I don't know how Eating Animals got on my holiday reading list. An expose of factory farming in the US sounds a bit dry for the beach. I think Mr Minted had shoved it in his Amazon basket without really looking because he likes the other books by the author, Jonathan Safran Foer (as pictured, somewhat fuzzily). As I'd finished the twistathon of Into the Water by Paula Hawkins, I gave it a go. It was, no exaggeration, life-changing.
Strangely for such a powerful book, most of the information is old hat. Everyone knows the horror stories about battery hens, caged pigs and malpractice at the slaughterhouse: all those animal activist videos in the 1990s revealed it. What is new, however, is the scale of factory farming now. If you believe Mr Foer's statistics, 99% of meat consumed in America is 'industrially produced'. The idea of chickens clucking around a happy farm yard has become a myth. The reality is more likely to be tens of thousands of Frankenbirds stacked up in tiny cages, fed hormones and antibiotics, barely unable to stand under the weight of their grossly deformed bodies and dispatched (I won't say how) after an unnaturally short and painful life.
If that wasn't reason enough, there's more detail in the book about the downsides of these farming methods (just dealing with the poop our food produces is pretty significant). But interestingly, Eating Animals isn't an argument for everyone turning vegetarian. It merely suggests that factory farming produces sick animals which aren't good for us to eat, although we do, in ever-increasing amounts.
It's not so easy to write this off as an American problem. Mr Foer, in so many words, says the UK and Europe aren't quite so bad as the US, but they aren't far behind. Besides, don't you just know that £4 for a whole chicken at the supermarket can't be right?
So I've decided I must take action. But what should I do?
Team Benton cannot turn vegetarian. We are all unabashed carnivores, firstly. Also, I would like the children to be brought up to be able to eat a wide range of foods. I believe it's rude when travelling (especially for business) or visiting other people's houses to turn down the meal offered. Lastly there's the convenience factor. Decent vegetarian food requires more imagination, time, spices and so on than shoving a cut in the oven. I don't want to sign up to a more arduous catering schedule than I have now because I won't be able to sustain it.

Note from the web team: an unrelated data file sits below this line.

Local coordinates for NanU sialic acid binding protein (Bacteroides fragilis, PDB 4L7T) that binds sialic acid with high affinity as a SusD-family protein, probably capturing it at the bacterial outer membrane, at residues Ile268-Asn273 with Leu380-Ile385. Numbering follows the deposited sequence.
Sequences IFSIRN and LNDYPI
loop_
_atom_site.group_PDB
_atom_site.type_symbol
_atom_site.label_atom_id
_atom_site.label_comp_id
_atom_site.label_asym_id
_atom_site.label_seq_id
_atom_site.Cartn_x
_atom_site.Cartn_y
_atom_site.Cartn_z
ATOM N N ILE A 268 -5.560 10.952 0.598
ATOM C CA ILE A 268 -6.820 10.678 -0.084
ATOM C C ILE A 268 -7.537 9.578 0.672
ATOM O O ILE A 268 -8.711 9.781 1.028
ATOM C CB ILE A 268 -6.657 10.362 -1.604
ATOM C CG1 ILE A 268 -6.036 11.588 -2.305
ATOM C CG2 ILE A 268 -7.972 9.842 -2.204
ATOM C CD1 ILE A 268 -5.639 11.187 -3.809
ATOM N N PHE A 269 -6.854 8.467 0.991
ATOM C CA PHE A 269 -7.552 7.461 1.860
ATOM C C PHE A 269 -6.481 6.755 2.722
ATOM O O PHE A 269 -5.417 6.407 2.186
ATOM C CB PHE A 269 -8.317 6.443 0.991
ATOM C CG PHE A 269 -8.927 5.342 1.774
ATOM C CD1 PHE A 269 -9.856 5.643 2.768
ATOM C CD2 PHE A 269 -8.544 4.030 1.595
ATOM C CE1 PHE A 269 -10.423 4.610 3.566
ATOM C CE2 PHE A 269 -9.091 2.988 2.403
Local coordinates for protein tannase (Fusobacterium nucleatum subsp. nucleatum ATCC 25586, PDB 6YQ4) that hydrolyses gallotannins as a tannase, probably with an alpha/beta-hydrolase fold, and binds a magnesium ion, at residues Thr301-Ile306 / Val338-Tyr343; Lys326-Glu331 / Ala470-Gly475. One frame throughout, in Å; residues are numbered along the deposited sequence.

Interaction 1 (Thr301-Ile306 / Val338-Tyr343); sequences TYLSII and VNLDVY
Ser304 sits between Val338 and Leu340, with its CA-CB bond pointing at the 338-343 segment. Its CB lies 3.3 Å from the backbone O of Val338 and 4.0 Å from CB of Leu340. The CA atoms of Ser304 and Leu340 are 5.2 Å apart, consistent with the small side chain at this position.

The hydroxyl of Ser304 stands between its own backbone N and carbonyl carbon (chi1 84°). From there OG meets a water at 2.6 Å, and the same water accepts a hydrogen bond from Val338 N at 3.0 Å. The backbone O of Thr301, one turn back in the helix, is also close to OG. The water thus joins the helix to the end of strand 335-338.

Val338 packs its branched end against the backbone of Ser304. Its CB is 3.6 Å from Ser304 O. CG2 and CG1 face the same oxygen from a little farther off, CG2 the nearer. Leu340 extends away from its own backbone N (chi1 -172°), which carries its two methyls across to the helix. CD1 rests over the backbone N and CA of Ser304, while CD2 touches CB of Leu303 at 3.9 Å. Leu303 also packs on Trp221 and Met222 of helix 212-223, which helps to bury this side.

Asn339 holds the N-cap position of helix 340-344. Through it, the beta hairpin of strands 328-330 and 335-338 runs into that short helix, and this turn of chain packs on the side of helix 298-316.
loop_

But I don't want to support factory farming.
The answer presumably is to buy free range and preferably organically reared meat. And, my goodness, how expensive it is! I bought a responsible chicken for Sunday lunch for six people and it was £15 for 2.3 kgs. The equivalent online at Tesco is £5.50. This is indeed the true test of my principles - am I prepared to pay three times the price?
It helps if you're Minted, I suppose, but then you could just eat less meat. That chicken actually stretched into two family meals, the roast and the Monday curry, padded out with chick peas. Which per meal makes its extraordinary price slightly easier to swallow. And obviously eating less meat and more veggies is good for us - and may even become (more) fashionable. Actor Natalie Portman yesterday released a documentary based on Eating Animals which sprinkles a little stardust on the cause. And I see Jeremy Corbyn today is reported to be considering an exclusively plant-based diet, which adds a certain flavour to the mix, depending on your political tastes. So my advice is to get Hugh Fearnley Whittingstall's new book Much More Veg (out in a fortnight) on your Christmas list. Veganism, my dear, is the new black.